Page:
• Characterization of Novel Extracellular Matrix (Ecm) Proteins (Mgp and Lumican) and Their Implications in Vascular Development, Angiogenesis, and Cancer

      Sharma, Bikram (2013-01-30)
      Extracellular matrix (ECM) constitutes a large component of our tissue structure. Primarily, ECM provides structural and adhesive support to our cells, but it also controls cellular signaling and behavior. Homeostasis of extracellular matrix composition and function is maintained by our body through a balanced synthesis, degradation and remodeling of ECM. However, under pathological conditions and genetic mutations, ECM homeostasis is disrupted due to deregulation in ECM synthesis, assembly, remodeling, and degradation. A number of diseases, including cardiovascular diseases and cancer, are found to occur due to alterations in ECM. Therefore, targeting ECM can be an attractive therapeutic approach to treat these diseases, and it requires our complete understanding of the ECM molecules and the molecular mechanism it employs in controlling cellular functions. To this end, this study is aimed at the characterization of two ECM proteins—Matrix Gla Protein (MGP) and Lumican—for their roles in vascular development, angiogenesis, and cancer. Findings from this study show that MGP is a critical ECM regulator that promotes angiogenic resolution by suppressing endothelial sprouting and stabilizing vascular lumen formation. In addition, MGP also inhibits tumor growth by inhibiting tumor angiogenesis. On the other hand, our findings show Lumican suppresses tumor growth and has anti-angiogenic activity in a context specific manner.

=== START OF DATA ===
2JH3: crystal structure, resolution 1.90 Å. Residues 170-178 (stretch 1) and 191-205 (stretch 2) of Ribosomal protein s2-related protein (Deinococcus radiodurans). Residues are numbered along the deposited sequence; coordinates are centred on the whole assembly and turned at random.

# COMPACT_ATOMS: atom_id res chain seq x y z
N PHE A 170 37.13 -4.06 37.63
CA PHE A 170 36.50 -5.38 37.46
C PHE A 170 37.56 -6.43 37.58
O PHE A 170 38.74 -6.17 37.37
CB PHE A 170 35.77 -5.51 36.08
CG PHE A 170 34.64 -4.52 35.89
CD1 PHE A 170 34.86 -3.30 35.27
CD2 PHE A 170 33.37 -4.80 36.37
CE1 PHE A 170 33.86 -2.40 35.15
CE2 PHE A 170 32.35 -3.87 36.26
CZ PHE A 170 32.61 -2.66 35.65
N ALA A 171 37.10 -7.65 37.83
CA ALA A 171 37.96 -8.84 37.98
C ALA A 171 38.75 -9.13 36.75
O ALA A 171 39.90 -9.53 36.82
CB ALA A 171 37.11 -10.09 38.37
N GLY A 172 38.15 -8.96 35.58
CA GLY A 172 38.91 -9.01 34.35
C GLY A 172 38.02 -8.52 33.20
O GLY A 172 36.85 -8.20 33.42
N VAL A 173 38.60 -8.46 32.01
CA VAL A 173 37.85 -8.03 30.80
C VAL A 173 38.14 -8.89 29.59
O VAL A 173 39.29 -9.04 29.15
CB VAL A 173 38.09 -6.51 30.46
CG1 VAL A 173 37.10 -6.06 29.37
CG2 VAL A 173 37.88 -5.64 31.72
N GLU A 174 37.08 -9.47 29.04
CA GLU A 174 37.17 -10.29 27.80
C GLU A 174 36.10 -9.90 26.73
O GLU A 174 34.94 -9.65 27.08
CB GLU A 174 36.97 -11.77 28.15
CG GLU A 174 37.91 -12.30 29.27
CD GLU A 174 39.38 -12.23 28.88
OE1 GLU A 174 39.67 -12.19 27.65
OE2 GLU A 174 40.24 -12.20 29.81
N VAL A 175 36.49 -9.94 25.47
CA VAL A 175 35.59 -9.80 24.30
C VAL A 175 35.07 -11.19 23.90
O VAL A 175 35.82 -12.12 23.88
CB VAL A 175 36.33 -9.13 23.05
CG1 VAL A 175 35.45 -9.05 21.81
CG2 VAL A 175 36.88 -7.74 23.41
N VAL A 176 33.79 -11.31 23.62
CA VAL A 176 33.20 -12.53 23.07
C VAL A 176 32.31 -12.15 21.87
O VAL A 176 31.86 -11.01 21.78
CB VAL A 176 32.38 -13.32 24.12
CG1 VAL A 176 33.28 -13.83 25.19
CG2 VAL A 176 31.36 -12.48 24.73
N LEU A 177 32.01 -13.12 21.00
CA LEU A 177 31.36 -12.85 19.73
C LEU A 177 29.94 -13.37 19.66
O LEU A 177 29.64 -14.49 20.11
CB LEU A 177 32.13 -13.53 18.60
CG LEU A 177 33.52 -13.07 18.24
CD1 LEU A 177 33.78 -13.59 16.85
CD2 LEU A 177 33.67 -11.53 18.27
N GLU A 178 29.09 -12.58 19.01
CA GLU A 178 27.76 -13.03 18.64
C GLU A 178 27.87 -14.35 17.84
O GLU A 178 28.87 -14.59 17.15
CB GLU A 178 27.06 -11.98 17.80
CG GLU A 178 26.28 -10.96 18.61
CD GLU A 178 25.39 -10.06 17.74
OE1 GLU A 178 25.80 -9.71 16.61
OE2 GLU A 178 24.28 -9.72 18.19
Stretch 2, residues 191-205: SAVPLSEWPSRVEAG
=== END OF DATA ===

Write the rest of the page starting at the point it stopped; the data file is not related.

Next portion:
• Extracellular Matrix Proteins: Implications for Angiogenesis

      Williams, Kent Edward (2010-07-20)
      The extracellular matrix (ECM) is an essential requirement for maintaining permanent shape and rigidity in multicellular organisms. The ECM serves two main functions: scaffolding and signaling. Insoluble collagen and soluble proteoglycans, glycosaminoglycans (GAGs), and glycoproteins allow for water retention and flexibility. The signaling role of the ECM is essential for a multitude of events including vascular development and angiogenesis. Via interactions with vascular endothelial cells, proteins of the ECM can induce or repress angiogenesis.